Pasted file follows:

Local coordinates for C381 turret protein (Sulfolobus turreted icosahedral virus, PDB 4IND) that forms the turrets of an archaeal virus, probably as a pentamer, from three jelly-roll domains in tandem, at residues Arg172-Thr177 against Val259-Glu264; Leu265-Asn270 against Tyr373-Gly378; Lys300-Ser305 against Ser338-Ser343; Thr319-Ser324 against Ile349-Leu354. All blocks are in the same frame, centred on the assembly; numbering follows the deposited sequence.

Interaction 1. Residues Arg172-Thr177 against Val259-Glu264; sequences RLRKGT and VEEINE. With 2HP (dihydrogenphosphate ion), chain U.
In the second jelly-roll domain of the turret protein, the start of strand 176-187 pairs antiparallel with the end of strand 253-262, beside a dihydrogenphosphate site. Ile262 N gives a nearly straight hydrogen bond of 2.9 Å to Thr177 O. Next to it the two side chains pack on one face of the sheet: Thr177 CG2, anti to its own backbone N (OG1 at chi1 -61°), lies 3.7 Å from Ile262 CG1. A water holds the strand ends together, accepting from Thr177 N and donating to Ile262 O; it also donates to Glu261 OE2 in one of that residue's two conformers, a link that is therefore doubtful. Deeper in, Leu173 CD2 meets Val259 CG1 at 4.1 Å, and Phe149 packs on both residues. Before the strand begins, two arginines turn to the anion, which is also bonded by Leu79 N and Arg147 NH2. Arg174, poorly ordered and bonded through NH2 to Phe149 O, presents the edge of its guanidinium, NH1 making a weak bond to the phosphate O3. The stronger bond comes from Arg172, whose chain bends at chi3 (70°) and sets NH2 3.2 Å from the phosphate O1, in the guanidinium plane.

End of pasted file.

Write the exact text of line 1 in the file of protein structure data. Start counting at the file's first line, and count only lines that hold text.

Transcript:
Local coordinates for C381 turret protein (Sulfolobus turreted icosahedral virus, PDB 4IND) that forms the turrets of an archaeal virus, probably as a pentamer, from three jelly-roll domains in tandem, at residues Arg172-Thr177 against Val259-Glu264; Leu265-Asn270 against Tyr373-Gly378; Lys300-Ser305 against Ser338-Ser343; Thr319-Ser324 against Ile349-Leu354. All blocks are in the same frame, centred on the assembly; numbering follows the deposited sequence.